Helmuth Naumer, New Mexico Landscape, pastel on paper, 7 1/2 x 7 1/4 in, Addison Rowe Gallery.  Click to inquire


This blog post is dedicated to the pastel: the artistic medium best espousing the end of the school year. Beyond being one of the first mediums introduced to young students, the pastel demands to be blended and smudged-informal and light. Whilst the medium is favored by artists for preparatory studies and quick sketches, the pastel can be dedicated to a completed composition.



Edgar Dégas, Après le bain, pastelcounter proof, 14 x 21 3/4 in., Galerie Michael.  Click to inquire


Perhaps the magnus opus of pastel drawings is Maurice-Quentin de La Tour’s full length portrait of Marquise de Pompadour (c. 1748-55), the famed French court figure.




The composition’s details-from Pompadour’s dress to the carved desk-are impeccably rendered. However, the pastel medium reveals itself above Pompadour’s head: a halo of smudged blue pastel encircles her. The pastel is also used to render a portrait in FADA’s inventory: Juan Bastos’ Gore Vidal Portrait in the collection of #FADA Member Denenberg Fine Arts. Like in Pompadour, the pastel, coupled with the portrait subject, communicate gravitas and warmth.



Juan Bastos, Gore Vidal Portrait, 2006, pastel, 20 x 17 in, Denenberg Fine Arts.  Click to inquire


The medium never fails to surprise: for it can produce the densest pigments while still retaining an airy quality. A medium that leaves the most trace, whether on your fingers or your clothes, its flexibility and varied application ushers in a carefree summer.


Hughes Claude Pissarro, La pêche-au-coup à Gloton (Bords de Seine), pastel on card, 14 5/8 x 20 1/8 in., Guarisco Gallery. Click to inquire


In fact, most of the pastels in FADA’s inventory are used for summer subjects. The warm, hazy and slightly humid quality of summer air is the most complementary to the personality of the pastel medium. 


Glen Cooper Henshaw, Sunset over the Hills, 1922, pastel, 14 x 17 in., Eckert & Ross Fine Art.  Click to inquire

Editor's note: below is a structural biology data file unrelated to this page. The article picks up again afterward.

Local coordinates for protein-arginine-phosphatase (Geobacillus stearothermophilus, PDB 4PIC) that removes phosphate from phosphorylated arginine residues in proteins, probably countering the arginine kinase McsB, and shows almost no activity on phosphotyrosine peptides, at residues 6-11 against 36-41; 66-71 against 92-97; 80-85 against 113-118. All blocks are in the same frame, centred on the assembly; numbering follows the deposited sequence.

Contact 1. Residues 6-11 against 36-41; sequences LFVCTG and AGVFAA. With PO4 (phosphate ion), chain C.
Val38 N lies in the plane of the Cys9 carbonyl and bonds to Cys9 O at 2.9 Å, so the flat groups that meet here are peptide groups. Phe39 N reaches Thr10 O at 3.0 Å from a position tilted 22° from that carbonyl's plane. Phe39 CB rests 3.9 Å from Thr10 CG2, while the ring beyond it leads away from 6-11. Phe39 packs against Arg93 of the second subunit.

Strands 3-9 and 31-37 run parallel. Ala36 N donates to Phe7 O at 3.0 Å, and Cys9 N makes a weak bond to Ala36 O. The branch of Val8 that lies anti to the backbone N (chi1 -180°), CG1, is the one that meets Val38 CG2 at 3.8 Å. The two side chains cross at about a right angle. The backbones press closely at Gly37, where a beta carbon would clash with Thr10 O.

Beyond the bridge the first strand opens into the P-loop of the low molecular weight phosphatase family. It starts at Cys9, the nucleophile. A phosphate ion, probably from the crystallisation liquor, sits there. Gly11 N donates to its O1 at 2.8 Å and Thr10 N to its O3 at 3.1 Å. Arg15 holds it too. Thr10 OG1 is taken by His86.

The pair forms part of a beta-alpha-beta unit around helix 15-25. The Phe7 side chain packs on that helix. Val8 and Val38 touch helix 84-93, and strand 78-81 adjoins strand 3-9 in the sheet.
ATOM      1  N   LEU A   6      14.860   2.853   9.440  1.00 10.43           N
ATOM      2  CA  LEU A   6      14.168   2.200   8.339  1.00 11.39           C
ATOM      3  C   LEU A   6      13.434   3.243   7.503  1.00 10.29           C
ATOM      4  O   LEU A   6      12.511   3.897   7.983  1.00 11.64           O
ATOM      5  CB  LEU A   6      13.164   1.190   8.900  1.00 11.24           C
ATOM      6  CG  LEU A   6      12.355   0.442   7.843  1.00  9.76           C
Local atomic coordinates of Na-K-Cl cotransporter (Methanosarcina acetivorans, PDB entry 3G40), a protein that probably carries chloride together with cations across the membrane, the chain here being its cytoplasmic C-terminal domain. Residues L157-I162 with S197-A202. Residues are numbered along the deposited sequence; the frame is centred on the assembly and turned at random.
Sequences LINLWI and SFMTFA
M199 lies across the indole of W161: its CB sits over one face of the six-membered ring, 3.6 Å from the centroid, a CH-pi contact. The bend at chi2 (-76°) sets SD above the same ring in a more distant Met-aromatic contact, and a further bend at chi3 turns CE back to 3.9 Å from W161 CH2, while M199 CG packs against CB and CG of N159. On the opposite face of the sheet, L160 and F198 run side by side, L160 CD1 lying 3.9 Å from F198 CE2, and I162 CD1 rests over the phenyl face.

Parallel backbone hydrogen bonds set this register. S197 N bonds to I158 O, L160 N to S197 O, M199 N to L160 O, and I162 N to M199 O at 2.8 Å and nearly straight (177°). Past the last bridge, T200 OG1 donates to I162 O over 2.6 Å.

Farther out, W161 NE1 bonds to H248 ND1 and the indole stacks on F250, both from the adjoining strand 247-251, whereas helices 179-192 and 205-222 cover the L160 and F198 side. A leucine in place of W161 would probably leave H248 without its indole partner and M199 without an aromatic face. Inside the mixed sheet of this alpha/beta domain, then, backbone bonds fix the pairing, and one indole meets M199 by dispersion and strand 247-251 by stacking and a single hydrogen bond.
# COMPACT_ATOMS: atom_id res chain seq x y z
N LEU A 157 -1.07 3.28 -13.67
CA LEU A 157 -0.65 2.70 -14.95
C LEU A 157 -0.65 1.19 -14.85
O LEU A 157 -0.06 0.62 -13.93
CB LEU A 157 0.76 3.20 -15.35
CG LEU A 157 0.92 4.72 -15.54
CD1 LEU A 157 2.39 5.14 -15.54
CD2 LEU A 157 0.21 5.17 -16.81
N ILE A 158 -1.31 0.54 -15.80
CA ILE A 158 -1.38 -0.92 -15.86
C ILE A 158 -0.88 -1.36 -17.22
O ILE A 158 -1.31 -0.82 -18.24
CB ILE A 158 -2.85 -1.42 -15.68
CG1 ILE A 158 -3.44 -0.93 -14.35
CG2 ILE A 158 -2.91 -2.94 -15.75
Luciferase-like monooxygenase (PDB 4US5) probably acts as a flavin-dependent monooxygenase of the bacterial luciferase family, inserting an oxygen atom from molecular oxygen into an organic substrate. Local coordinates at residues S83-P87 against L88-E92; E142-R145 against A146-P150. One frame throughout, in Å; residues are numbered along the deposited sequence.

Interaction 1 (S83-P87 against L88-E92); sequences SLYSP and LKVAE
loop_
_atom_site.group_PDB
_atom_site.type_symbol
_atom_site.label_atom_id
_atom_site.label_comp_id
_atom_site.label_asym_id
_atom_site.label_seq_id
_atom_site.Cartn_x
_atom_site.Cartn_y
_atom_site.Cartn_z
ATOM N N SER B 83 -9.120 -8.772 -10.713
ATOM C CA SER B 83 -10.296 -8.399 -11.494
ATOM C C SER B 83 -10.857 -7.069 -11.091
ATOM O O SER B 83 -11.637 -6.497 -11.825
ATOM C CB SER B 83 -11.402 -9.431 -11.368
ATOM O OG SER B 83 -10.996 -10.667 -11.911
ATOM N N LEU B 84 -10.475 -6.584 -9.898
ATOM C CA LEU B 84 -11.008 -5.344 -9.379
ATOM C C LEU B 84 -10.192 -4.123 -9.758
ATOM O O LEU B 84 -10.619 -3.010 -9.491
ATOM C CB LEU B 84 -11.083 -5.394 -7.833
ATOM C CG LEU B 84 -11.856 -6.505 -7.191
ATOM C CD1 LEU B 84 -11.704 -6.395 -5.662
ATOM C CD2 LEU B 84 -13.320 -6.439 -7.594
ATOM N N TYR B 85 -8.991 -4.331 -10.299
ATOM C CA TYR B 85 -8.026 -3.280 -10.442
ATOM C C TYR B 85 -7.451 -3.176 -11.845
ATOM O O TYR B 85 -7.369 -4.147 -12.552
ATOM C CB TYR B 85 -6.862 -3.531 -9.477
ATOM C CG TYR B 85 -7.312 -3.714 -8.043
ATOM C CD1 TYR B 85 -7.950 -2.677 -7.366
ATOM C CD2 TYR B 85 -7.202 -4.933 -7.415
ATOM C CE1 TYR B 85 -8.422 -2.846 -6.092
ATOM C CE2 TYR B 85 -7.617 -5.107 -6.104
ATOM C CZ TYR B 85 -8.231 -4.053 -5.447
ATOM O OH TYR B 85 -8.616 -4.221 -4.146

William A. Griffith, California Desert, pastel on paper, 15 x 19 in., George Stern Fine Arts. Click to inquire



Wolf Kahn, White Sky, 2011, Oil on canvas, Jerald Melberg Gallery.  Click to inquire



The countdown has begun for the official start of summer and this mid-month evaluation has seen teases of the forthcoming blissful sun. This blog is an ode to FADA landscapes capturing that quintessential summer feeling (a la Jonathan Richman). This is visually regulated by the depictions of hazes.




Tomás Sánchez, Atardecer Dorado (Golden Sunset), Acrylic on canvas, Cernuda Arte. Click to inquire



Birger Sandzen, Smokey River (Kansas), Oil, David Cook Galleries. Click to inquire



Though hazes are often associated with a smothering fog, the landscapes in FADA’s inventory mix vibrant color and opaque palette application to conjure the pleasantness of the enveloping sun. From Wolf Kahn’s more contemporary landscapes in the inventory of FADA Member of Jerald Melberg Gallery to traditional manifestations in Trotter Galleries’ inventory.



Thomas McGlynn, Sycamores, Oil on canvas, Trotter Galleries. Click to inquire




Terry Delay, By Merced, Oil on canvas, Redfern Gallery. Click to inquire.



Recently, landscapes have been an overlooked genre. Once praised for their manifestations of nature’s moral meanings, a quick photo of our surrounding areas have replaced the need for majestically painted scenes. This blog post reinvokes the performative experience of looking at a landscape. How does paint enhance the feeling of a landscape-how do we sense ourselves amidst the hazy sunset? 





Robert Julian Onderdonk, Evening, Southwest Texas, 1911, Oil on canvas, David Dike Fine Art. Click to inquire.